B.C. Attorney General cancels tax town hall citing safety, blames Liberals
The Canadian Press
Published Tuesday, May 1, 2018 8:51PM EDT
VANCOUVER -- British Columbia Attorney General David Eby says he cancelled a town hall meeting on a property-tax increase amid security concerns ignited by the leader of the Opposition.
Eby said he became worried about safety and security issues connected to the event in his Vancouver-Point Grey riding after Liberal Leader Andrew Wilkinson and others working in the real estate industry encouraged people without tickets to attend.
The meeting on Tuesday evening was set to discuss the government's plan to increase school taxes next year on homes assessed at above $3 million.
"The frustration for me is Mr. Wilkinson is totally capable of hosting his own events and his own rallies, but he was inviting people, along with a couple real estate agencies, to attend this event even if they didn't have tickets," Eby said. "We had no capacity and no ability to deal with that."
Wilkinson rejected Eby's concern that having an overflow crowd at a community gathering posed a security risk and warranted cancelling the event.
"Almost all the people involved are seniors and pensioners, and so it's difficult to contemplate how someone in their 70s represents a security risk to David Eby," Wilkinson said.
Eby said the event was scheduled to be held in a former church in the Kitsilano neighbourhood and the 300 tickets sold out quickly. He said organizers considered holding a telephone town hall to accommodate more people, but decided to keep it as scheduled.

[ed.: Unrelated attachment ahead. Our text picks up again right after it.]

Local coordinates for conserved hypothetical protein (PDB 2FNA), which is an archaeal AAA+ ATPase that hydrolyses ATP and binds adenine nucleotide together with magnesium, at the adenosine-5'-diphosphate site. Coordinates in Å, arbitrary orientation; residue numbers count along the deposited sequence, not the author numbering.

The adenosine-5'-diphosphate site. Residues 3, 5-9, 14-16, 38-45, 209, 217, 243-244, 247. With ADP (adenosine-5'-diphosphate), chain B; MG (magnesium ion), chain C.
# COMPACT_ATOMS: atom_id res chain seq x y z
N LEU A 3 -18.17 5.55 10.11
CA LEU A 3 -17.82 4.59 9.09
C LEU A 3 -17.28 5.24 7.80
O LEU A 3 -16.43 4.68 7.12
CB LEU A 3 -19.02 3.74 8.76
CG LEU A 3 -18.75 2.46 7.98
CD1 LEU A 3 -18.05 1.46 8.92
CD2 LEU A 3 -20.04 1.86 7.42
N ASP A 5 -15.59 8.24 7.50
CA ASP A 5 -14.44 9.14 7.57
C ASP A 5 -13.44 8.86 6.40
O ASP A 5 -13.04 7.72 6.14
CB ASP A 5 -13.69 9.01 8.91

Organizers did not have enough time to find a larger venue, said Eby, whose riding has some of Canada's highest-priced homes, including that of Lululemon Athletica founder Chip Wilson, who owns a house assessed at $78.8 million.
Eby said that in the days prior to the meeting, a letter from the Liberals urging people to attend the town hall without tickets was circulating in his riding. He said he didn't want students and seniors who volunteered to work security to face an overflow crowd of potentially uninvited guests.
"I was no longer able to ensure the security of the event," he said. "I've never had to cancel an event before in my whole career. I couldn't ask seniors and high school students to try and hold the line at the front door."
Wilkinson said Eby had enough time to book a larger venue to accommodate the many concerns of his constituents, who are primarily seniors on pensions.
"The question goes back to Mr. Eby: Are you prepared to be accountable to your constituents or not?," Wilkinson said.
He signed a letter from the Liberals urging homeowners, including those in his neighbouring riding, to attend the meeting "whether you have a ticket or not."
The New Democrats introduced several tax measures in last February's budget to dampen property speculation and increase the supply of affordable housing opportunities in British Columbia.
The school tax would be set next year at 0.2 per cent on the portion of property valued above $3 million. It would increase to 0.4 per cent on properties above $4 million.
By Dirk Meissner in Victoria